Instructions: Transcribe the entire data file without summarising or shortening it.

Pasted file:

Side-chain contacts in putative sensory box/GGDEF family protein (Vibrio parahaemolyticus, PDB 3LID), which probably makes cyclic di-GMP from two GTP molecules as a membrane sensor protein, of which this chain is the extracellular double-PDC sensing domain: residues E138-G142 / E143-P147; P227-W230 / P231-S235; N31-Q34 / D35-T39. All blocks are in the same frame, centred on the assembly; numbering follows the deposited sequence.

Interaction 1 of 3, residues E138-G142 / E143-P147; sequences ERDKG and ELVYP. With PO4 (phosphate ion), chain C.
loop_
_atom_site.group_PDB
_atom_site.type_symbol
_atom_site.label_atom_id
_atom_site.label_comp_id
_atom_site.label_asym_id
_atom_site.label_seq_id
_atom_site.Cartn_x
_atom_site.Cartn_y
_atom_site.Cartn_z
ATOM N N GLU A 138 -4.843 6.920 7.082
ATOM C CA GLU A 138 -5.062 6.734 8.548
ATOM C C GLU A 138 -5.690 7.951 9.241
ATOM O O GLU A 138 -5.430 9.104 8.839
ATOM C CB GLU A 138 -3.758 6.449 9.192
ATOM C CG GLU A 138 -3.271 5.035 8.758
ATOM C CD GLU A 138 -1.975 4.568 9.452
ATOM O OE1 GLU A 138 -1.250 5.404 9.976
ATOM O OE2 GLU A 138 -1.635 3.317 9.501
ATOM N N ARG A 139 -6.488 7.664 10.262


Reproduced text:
Side-chain contacts in putative sensory box/GGDEF family protein (Vibrio parahaemolyticus, PDB 3LID), which probably makes cyclic di-GMP from two GTP molecules as a membrane sensor protein, of which this chain is the extracellular double-PDC sensing domain: residues E138-G142 / E143-P147; P227-W230 / P231-S235; N31-Q34 / D35-T39. All blocks are in the same frame, centred on the assembly; numbering follows the deposited sequence.

Interaction 1 of 3, residues E138-G142 / E143-P147; sequences ERDKG and ELVYP. With PO4 (phosphate ion), chain C.
loop_
_atom_site.group_PDB
_atom_site.type_symbol
_atom_site.label_atom_id
_atom_site.label_comp_id
_atom_site.label_asym_id
_atom_site.label_seq_id
_atom_site.Cartn_x
_atom_site.Cartn_y
_atom_site.Cartn_z
ATOM N N GLU A 138 -4.843 6.920 7.082
ATOM C CA GLU A 138 -5.062 6.734 8.548
ATOM C C GLU A 138 -5.690 7.951 9.241
ATOM O O GLU A 138 -5.430 9.104 8.839
ATOM C CB GLU A 138 -3.758 6.449 9.192
ATOM C CG GLU A 138 -3.271 5.035 8.758
ATOM C CD GLU A 138 -1.975 4.568 9.452
ATOM O OE1 GLU A 138 -1.250 5.404 9.976
ATOM O OE2 GLU A 138 -1.635 3.317 9.501
ATOM N N ARG A 139 -6.488 7.664 10.262